The Unity of God's own transPersonal self-existent love and justice, entails that God shall choose to act eternally to fulfill love and justice even to His enemies--and this concept has massive implications for any subsequent theological conclusions I will (and ought to) draw.

But one of the more unsettling implications faces me now.

These original sinners, having rebelled against God, would find themselves existing as, in effect, a new species--perhaps related to prior species from which they had been previously raised (if that was how God accomplished their creation), but still distinctly different as derivatively active entities from those close relatives. [See first comment below for an extended footnote here.] Yet they would also be distinctly different from the sort of entities they had been before the 'Fall'. As creatures in a created unity between active spirit and reactive matter, that unity would still hold: for they would still be derivatively active (and thus personal) creatures, yet also would still occupy the space and time of material Nature.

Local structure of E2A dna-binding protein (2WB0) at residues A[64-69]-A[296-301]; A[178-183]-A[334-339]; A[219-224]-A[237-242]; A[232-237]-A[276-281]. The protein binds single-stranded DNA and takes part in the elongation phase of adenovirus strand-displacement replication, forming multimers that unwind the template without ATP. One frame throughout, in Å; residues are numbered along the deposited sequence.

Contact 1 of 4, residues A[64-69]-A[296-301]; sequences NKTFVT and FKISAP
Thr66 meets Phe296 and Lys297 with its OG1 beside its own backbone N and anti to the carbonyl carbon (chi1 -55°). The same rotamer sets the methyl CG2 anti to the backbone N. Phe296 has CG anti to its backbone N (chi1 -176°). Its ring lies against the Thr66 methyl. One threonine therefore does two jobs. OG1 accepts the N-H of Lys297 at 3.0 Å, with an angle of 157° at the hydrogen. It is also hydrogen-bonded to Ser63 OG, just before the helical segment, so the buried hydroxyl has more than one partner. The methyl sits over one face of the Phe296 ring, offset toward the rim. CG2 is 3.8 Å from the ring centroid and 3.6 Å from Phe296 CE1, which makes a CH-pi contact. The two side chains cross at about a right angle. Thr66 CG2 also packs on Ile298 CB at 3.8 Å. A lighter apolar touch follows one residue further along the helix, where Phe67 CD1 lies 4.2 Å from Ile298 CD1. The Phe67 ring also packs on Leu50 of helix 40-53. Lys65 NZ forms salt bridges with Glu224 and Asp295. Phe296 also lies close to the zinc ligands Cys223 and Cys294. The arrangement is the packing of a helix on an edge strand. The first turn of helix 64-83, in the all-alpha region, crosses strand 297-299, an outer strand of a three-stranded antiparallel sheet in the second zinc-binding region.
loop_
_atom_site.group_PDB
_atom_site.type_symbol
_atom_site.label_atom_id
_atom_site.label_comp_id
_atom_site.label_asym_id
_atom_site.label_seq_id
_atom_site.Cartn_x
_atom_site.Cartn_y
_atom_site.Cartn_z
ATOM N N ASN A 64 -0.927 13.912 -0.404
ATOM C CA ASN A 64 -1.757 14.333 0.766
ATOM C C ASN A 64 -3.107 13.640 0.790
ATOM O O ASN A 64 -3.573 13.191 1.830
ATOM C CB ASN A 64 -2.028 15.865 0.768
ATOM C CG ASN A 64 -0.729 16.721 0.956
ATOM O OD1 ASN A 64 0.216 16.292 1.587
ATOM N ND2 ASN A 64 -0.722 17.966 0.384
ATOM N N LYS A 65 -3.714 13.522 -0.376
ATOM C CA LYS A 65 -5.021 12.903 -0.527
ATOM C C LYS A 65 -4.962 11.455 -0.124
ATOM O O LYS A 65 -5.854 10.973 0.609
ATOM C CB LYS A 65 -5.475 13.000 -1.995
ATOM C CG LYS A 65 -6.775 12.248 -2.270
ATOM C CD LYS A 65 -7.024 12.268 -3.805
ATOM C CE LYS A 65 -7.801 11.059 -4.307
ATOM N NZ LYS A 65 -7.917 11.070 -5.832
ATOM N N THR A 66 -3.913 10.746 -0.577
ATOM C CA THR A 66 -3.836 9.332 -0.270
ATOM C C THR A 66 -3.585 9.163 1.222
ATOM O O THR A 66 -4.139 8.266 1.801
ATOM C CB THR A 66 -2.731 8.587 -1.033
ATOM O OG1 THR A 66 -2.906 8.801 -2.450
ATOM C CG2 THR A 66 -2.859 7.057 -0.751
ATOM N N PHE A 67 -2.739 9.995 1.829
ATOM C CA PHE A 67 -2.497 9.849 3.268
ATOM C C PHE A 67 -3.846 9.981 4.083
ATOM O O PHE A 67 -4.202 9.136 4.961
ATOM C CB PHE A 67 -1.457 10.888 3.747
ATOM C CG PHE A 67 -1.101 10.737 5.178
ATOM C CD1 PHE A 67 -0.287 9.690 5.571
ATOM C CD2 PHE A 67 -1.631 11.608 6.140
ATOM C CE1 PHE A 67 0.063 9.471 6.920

The relationship of this derivative unity of ours to physical Nature, to matter and energy, results in a physical shape to the organ through which the unity is most acutely focused: our brains. Our fall as a species would have consequences for that shape. Yet what contributes, physically speaking, to the shape of our brains?

We know now that the chemicals of our genetic code serve this function. New cells replace or grow onto other cells throughout our natural life, even in our brains, according to processes governed at least in part by the constituent 'shape' of that genetic code.

The change of the synthetic shape at the moment of the first rebellion would therefore entail a corresponding change, either directly or indirectly by God's will, in the functionality of our genetic code, so that our unity as a living and efficiently functional organism would be preserved. (The change might be progressive over a lifetime, or even over successive generations; but there would also be an immediate change somewhere that would make the crucial difference.)